Electron Devices, IEEE Transactions on

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devices based on modulation-doped Si / SiGe heterostruc- tures such as n-channel quantum-well MODFET's and. MOSFET's. F. Schaffler er al., Semicond. Sei.

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saturate just above the unstrained Si saturation velocity 1 x lo7 cm/s. The calculated low-field (1 kV/cm) drift mobility data agree very well (over the whole calculated temperature range) with the highest Hall mobilities measured by [ l] and [2] on thin (15-20 nm) modulation-doped Si channels on relaxed Si, -xGex (x = 25-30%) buffers. Our results demonstrate significant improvements of the in-plane electron drift velocity in strained Si on Si, -xGex compared to bulk Si in the low-field and the high-field regions both at 300 and 77 K. This advantage should contribute considerably to the high-performance potential of devices based on modulation-doped Si / SiGe heterostructures such as n-channel quantum-well MODFET’s and MOSFET’s.

and they persisted after thermal cycling and photon excitation. These oscillations were not observed in the FET’s that have a split gate without a metal bar in the gate gap. Further measurements showed that the oscillation period in the gate voltage corresponds to the gate voltage needed to put a single electron into the 1D channel. The shape of the oscillation peak can be well fitted by the derivative of the Fermi-Dirac distribution, indicating the peak width is caused by thermal broadening of a sharp energy level. A single electron blockade model was developed for the operation of the SET and agrees well with experimental observation.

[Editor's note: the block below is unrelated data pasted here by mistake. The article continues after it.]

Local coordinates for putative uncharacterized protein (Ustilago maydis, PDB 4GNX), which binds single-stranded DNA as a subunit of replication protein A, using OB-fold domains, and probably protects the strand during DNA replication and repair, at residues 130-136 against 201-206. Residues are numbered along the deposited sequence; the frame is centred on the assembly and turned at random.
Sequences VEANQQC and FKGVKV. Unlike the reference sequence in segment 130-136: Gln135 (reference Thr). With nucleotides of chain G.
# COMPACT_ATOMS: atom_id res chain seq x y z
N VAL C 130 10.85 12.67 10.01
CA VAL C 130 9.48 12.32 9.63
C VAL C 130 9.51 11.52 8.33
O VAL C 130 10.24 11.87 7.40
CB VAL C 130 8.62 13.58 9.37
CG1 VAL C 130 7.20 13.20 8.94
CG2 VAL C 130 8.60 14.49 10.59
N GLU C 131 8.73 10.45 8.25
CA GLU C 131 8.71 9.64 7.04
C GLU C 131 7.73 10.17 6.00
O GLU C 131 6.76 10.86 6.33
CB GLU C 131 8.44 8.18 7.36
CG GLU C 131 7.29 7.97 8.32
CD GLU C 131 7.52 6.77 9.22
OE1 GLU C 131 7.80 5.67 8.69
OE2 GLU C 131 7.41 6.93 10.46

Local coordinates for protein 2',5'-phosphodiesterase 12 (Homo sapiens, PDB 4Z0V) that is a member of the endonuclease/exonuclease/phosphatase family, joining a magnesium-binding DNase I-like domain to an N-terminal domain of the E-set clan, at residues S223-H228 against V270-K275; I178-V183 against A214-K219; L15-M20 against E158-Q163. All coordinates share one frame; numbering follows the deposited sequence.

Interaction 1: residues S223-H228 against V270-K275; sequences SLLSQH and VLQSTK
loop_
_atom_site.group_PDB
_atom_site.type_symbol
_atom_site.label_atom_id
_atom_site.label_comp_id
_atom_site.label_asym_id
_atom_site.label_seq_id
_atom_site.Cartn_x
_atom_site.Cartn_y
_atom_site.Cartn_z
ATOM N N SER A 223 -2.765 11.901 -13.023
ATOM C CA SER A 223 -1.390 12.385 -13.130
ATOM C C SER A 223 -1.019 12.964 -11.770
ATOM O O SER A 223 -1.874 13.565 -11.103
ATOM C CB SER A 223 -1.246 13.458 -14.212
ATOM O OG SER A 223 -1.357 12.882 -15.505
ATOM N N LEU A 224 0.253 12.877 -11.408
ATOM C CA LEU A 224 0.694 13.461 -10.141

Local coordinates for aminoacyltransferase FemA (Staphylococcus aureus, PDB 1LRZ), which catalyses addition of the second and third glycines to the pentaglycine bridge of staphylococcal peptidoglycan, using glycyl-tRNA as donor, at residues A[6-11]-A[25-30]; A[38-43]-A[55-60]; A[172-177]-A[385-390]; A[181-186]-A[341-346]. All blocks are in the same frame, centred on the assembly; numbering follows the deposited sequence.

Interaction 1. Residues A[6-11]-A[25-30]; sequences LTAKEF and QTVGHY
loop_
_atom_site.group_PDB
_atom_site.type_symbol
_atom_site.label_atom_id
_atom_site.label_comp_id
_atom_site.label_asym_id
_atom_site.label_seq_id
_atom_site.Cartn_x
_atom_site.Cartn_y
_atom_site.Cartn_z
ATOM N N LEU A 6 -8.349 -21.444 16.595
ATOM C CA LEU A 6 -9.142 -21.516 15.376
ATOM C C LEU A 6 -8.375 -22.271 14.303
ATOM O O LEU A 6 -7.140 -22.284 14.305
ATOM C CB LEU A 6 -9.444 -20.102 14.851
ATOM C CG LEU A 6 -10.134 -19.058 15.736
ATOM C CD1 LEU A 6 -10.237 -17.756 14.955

F. Schaffler er a l . , Semicond. Sei. Technol., vol. 7, p. 260, 1992. Y.J. Mii er a l . , Appl. Phys. Lett., vol. 59, p. 1611, 1991. J. C. Sturm et al., private communication, Sept. 1991. K. Ismail et a l . , Appl. Phys. Lett., vol. 58, p. 2117, 1991. U. Konig er a l . , Electron. Lerr., vol. 28, p. 160, 1992. C. Jacoboni and L. Reggiani, Rev. Mod. Phys., vol. 55, p. 645, 1983. C. Smith and M. E. Jones, Superlattices and Microstruct., vol. 4, p. 391, 1988, have reported calculations for mobilities in the low-field range. R. People, IEEE J . Quanium Electron., vol. QE-22, p. 1696, 1986. M. Rieger, thesis, Technical University Munich (Prof. P. Vogl), 1991. Canali et a l . , Phys. Rev. E , vol. 12, p. 2265, 1975.

IIB-2 Effects of Single Impurity Scattering on OneDimensional Quantum-Effect Devices-C . C. Eugster, J. A. del Alamo, M. R. Melloch*, and M. J. Rooks,** Massachusetts Institute of Technology, Rm. 13-3018, Cambridge, MA 02139 (617) 253-4699.

IIB-1 A New Single Electron Transistor-S. Y . Chou and Y. Wang, Department of Electrical Engineering, University of Minnesota, Minneapolis, MN 55455 (612) 625- 1316. We propose and demonstrate a new singlF-electron transistor (SET) where the drain current is controlled by a single electron. The new SET is similar to a GaAs / AlGaAs heterostructure modulation-doped FET, except that it has a split gate which electrostatically squeezes a 2D channel into a 1D channel, and it also has a nanoscale metal bar inside the gate gap to form a potential bamer in the 1D channel. At certain gate voltages, a single electron can be “stopped” inside the 1D channel by the potential bamer, and due to Coulomb repulsion this electron “blocks” the current flow from the source of the FET to the drain (Coulomb Blockade). Therefore, the drain current of the SET will oscillate with the gate voltage giving strong negative differential resistances, instead of being a linear function of gate voltage as that in a conventional FET operated in the linear regime. The SET’S with gate gaps of 50 and 100 nm were fabricated using MBE and ultra-high resolution e-beam lithography. As the gate voltage was swept at low temperatures, for a SET with a 50-nm gate gap, more than 10 periodic oscillation peaks in the drain current were observed before the onset of the first 2e2/h plateau. Similar periodic conductance oscillations were observed in a SET with a 100-nm gate gap. The oscillation periods were 15 and 9 mV for devices with gate gaps of 50 and 100 nm, respectively. The oscillation peaks were so strong that they could be seen without the use of a lock-in amplifier,